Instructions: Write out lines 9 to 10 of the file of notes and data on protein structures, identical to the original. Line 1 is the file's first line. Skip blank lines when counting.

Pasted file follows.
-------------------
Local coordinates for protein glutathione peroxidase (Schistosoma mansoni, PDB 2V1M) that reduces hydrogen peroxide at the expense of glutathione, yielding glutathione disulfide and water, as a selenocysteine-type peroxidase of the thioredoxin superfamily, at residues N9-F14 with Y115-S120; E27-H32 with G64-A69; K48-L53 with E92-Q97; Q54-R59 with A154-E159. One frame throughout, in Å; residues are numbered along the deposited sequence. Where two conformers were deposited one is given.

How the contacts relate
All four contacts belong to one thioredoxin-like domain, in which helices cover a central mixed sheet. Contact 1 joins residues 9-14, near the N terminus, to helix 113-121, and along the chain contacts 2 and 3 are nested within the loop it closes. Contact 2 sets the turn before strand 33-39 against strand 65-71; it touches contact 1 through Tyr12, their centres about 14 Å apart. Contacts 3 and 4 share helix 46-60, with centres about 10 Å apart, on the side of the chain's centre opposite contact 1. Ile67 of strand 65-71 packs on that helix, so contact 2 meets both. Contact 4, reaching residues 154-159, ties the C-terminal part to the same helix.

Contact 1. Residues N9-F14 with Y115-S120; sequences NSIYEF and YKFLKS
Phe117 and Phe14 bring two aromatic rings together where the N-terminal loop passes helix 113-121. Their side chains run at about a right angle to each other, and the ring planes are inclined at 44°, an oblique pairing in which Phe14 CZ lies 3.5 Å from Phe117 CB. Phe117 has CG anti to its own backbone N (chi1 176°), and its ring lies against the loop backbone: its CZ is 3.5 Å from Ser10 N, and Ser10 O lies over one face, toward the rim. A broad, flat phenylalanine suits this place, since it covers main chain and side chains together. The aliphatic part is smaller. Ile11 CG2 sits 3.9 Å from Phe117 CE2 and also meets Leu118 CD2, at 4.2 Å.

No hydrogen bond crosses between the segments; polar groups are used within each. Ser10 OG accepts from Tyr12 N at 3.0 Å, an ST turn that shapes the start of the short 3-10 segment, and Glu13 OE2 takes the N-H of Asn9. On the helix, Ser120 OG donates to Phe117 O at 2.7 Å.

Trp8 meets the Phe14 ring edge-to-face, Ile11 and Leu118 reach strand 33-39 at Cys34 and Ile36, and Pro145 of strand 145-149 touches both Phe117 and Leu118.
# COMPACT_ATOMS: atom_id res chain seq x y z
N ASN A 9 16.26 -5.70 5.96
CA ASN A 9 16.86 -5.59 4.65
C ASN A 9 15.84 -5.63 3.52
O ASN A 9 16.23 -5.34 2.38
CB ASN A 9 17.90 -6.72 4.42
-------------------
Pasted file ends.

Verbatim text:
N ASN A 9 16.26 -5.70 5.96
CA ASN A 9 16.86 -5.59 4.65